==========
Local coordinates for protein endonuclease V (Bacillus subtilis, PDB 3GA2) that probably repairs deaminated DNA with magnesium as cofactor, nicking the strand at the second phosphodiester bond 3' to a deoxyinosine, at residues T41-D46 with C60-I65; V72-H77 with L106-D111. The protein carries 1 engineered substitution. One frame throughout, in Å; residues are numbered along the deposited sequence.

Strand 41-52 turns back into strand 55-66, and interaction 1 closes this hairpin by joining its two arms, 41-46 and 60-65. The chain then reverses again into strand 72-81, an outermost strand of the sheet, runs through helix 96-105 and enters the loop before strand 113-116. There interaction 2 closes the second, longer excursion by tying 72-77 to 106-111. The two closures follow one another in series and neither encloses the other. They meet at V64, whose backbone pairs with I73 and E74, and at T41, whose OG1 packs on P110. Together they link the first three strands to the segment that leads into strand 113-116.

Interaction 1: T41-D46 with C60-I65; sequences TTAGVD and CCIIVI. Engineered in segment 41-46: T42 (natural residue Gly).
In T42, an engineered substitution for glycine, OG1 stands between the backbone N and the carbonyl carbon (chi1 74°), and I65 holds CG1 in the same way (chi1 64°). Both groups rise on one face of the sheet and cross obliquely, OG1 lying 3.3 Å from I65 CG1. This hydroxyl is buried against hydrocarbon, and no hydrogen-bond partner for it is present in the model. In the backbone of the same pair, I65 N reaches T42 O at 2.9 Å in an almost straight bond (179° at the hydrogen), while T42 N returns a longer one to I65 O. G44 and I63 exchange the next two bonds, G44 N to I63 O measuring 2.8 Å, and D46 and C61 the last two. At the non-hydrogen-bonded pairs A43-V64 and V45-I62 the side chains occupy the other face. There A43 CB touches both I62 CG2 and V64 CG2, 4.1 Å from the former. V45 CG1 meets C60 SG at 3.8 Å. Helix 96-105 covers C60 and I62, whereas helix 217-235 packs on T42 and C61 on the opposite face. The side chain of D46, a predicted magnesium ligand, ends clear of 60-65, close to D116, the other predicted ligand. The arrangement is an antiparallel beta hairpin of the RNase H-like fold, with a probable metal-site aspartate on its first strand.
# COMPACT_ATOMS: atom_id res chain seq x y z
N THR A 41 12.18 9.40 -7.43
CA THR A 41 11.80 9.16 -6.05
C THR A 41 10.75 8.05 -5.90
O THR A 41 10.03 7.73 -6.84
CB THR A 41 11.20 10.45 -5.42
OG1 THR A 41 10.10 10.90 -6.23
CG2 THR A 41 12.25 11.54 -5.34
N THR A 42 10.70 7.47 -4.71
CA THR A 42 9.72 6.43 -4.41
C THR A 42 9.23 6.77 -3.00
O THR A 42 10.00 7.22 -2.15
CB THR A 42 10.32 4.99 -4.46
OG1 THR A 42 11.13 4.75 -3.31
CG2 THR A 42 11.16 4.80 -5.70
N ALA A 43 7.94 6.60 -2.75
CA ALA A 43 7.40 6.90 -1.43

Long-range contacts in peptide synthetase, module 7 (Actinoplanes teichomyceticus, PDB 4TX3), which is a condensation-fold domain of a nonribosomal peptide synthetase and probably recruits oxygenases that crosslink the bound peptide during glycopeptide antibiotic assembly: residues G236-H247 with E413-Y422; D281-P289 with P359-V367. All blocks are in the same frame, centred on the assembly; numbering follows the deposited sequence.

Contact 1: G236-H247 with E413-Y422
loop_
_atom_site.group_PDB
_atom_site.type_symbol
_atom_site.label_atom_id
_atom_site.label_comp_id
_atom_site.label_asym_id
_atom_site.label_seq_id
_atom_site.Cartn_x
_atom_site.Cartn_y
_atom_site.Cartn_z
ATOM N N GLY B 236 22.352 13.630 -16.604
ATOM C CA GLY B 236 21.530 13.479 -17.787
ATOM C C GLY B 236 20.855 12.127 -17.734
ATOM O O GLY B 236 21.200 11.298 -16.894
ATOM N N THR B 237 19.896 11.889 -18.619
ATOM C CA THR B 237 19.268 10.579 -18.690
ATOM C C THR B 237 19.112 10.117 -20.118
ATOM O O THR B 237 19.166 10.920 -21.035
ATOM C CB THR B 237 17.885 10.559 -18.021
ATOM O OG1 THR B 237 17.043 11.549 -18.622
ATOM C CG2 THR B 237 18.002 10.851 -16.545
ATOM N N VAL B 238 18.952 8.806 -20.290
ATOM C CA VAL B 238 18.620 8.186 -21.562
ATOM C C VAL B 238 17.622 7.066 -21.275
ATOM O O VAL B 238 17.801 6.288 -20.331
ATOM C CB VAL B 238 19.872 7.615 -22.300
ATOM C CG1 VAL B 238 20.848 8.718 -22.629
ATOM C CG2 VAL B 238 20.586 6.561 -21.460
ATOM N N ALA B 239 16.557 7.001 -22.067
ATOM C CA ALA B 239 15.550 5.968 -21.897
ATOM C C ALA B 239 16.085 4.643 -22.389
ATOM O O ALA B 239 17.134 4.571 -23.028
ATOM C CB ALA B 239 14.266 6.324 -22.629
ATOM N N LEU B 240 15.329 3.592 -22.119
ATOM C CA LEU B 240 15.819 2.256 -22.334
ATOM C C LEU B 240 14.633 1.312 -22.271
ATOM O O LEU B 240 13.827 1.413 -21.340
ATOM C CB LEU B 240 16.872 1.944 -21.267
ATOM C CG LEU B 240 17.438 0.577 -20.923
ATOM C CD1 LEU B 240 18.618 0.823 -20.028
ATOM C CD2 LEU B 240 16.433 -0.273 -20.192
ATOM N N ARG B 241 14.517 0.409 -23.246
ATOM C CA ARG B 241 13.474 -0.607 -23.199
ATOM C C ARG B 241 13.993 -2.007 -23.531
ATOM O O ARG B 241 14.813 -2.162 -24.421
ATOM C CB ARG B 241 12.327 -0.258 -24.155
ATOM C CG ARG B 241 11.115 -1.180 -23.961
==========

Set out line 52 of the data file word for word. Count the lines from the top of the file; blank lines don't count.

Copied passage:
ATOM N N ALA B 239 16.557 7.001 -22.067